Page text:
A recurring comment from many people has been a believe that there is no relationship between crude oil prices and refined gasoline prices. They believe they are taken advantage of when buying gasoline. In simple English, they want to know if consumers are getting ripped off at the pump.
To find out if that is true, monthly average gasoline prices since January 1994 were statistically compared to monthly average crude oil prices. The graph shows a relatively tight relationship between the two. As shown, there are times when gasoline prices are less than anticipated and other times when prices are slightly greater. This makes sense as not only is there the cost of the crude oil as input, but also the cost of refining, delivery, retailing and taxes. The last new U.S. refinery was built in 1976, although many have been expanded in recent years. Today there are 149 operable refineries in the U.S. with a daily capacity of 17.6 million barrels. Not all gasoline is created equal—and not just the octane rating. Many geographic areas are required to sell reformulated (oxygenated) gasoline that reduces emissions (Implementation of the Reformulated Gasoline Program). Some of these markets include Houston and Southern California, for example. These blends typically cost more to produce and hence retail for more at the pump.
A regression was run using retail gasoline prices, all grades and all formulations as the dependent variable and crude oil prices as the independent variable. The model is highly statistically significant with an overall F statistic of 5,715, and has statistically significant t-statistics on the intercept and coefficient and an adjusted R Square of 0.964228. Crude oil prices alone since 1994 have explained 96.4 percent of all variability in gasoline costs.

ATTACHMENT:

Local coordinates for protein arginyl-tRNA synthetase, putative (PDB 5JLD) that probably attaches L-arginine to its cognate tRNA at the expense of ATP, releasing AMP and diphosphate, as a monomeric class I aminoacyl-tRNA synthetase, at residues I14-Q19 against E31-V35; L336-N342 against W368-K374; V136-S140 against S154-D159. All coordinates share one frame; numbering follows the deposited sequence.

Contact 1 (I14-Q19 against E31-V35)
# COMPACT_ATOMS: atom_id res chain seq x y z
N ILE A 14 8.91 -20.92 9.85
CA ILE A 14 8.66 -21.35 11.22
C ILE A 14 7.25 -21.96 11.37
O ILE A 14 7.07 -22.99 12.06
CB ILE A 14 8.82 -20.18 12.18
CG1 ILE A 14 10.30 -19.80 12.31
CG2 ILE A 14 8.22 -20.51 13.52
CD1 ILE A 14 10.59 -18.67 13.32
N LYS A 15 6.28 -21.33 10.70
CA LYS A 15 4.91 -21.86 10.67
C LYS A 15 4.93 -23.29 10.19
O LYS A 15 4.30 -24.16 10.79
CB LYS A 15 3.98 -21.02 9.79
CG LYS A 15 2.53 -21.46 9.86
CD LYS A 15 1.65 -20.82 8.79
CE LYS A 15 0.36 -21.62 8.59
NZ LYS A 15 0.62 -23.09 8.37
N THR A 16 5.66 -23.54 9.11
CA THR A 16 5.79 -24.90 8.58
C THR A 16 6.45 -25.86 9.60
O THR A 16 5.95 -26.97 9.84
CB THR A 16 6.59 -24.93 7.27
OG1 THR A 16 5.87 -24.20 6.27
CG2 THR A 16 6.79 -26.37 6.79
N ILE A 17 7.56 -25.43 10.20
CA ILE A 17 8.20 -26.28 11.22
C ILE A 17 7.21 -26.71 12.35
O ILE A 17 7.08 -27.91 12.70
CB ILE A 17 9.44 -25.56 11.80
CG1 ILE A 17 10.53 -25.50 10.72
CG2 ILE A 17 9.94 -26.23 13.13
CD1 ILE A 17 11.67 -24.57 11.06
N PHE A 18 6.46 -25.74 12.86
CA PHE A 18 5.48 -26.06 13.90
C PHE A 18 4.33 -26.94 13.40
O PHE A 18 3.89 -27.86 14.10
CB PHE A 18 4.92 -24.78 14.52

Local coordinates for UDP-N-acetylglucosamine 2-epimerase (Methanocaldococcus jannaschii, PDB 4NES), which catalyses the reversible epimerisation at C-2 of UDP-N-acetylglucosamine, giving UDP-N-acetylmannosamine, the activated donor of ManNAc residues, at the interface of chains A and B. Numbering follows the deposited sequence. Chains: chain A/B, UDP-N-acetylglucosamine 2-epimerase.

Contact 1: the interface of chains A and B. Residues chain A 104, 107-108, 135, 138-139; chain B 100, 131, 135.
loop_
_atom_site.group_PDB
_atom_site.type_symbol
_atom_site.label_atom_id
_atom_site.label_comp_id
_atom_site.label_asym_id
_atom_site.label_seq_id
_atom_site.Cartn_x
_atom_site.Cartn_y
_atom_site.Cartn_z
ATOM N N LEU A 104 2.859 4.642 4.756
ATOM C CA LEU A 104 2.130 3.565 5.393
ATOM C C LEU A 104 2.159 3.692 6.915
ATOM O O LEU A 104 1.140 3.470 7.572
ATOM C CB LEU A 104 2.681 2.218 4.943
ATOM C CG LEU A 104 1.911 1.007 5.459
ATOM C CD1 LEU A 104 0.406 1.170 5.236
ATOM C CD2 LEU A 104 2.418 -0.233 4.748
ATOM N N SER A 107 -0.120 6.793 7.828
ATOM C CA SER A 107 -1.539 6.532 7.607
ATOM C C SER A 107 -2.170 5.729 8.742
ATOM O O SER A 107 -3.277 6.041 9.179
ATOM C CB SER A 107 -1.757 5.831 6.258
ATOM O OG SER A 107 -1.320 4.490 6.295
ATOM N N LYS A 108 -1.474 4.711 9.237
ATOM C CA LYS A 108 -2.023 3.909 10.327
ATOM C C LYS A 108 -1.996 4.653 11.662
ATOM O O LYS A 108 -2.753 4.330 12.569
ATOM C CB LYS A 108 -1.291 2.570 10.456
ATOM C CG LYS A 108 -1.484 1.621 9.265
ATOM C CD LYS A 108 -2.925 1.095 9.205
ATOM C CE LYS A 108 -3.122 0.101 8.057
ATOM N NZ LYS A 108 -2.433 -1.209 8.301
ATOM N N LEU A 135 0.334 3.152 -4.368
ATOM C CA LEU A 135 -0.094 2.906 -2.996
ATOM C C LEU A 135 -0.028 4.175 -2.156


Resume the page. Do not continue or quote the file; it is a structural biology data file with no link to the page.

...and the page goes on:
Using the model (shown in the table below), a grid was developed relating retail gasoline prices to crude oil costs. Crude oil at $100 should equate to $3.50 per gallon (which is extremely close today – November 15, 2011—with an average of all three grades of gasoline at $3.55 (daily fuel gauge report) and the spot oil price at $99.37 per barrel. At $150 per barrel, gasoline should be cost $4.92 per gallon.
So are consumers getting gouged at the gas pump relative to crude oil prices? Not at all. You can go ahead and argue that crude oil costs are too high, but recall that oil is priced on a global market.
The next question frequently posed by consumers is the relationship between regular and premium gasoline costs. A higher-octane fuel allows an engine to run at a higher compression ratio producing more power—and that fuel costs more to produce. Refiners do vary the octane levels throughout the various seasons and across locations due to relative temperatures. The following chart shows the relative costs of regular and premium formulations.
Ten years ago premium gasoline cost an average 18.1 cents more per gallon than regular (a spread of 12.3 percent. Today, premium costs 24.6 cents more per gallon than regular, a spread of just 7.2 percent. Even the spread on premium gasoline is economically logical.
A sideline from the AAA site referenced regarding oil prices is the comparative cost of E-85 at $3.08 per gallon (15 percent ethanol). On the surface E-85 looks very affordable compared to Regular ($3.41), Mid-Range ($3.56) and Premium ($3.69). E-85, however, has much less energy per gallon (fewer British Thermal Units) and that means that a gallon of E-85 will not fuel a vehicle for as many miles as a gallon of gasoline. The AAA adjusts the E-85 to allow for the reduced energy content and restates an adjusted effective cost of $4.05 per gallon. That makes E-85 the highest-priced gasoline-based fuel to power your vehicle. A gallon of diesel was $3.97 per the AAA.
While I know this is not truly real estate related, the costs do impact consumers of real estate as energy costs essentially come out upstream of housing costs. While people can still complain about the costs of crude oil, they need to recall that oil is priced in a global market place.
Bottom line is that there is some economic consistency in gasoline costs and crude oil costs.
There is one thing guaranteed, however, and that is that all of these prices will change. And long-run trend will be up. And that means that consumers will have less to spend on all other expenses.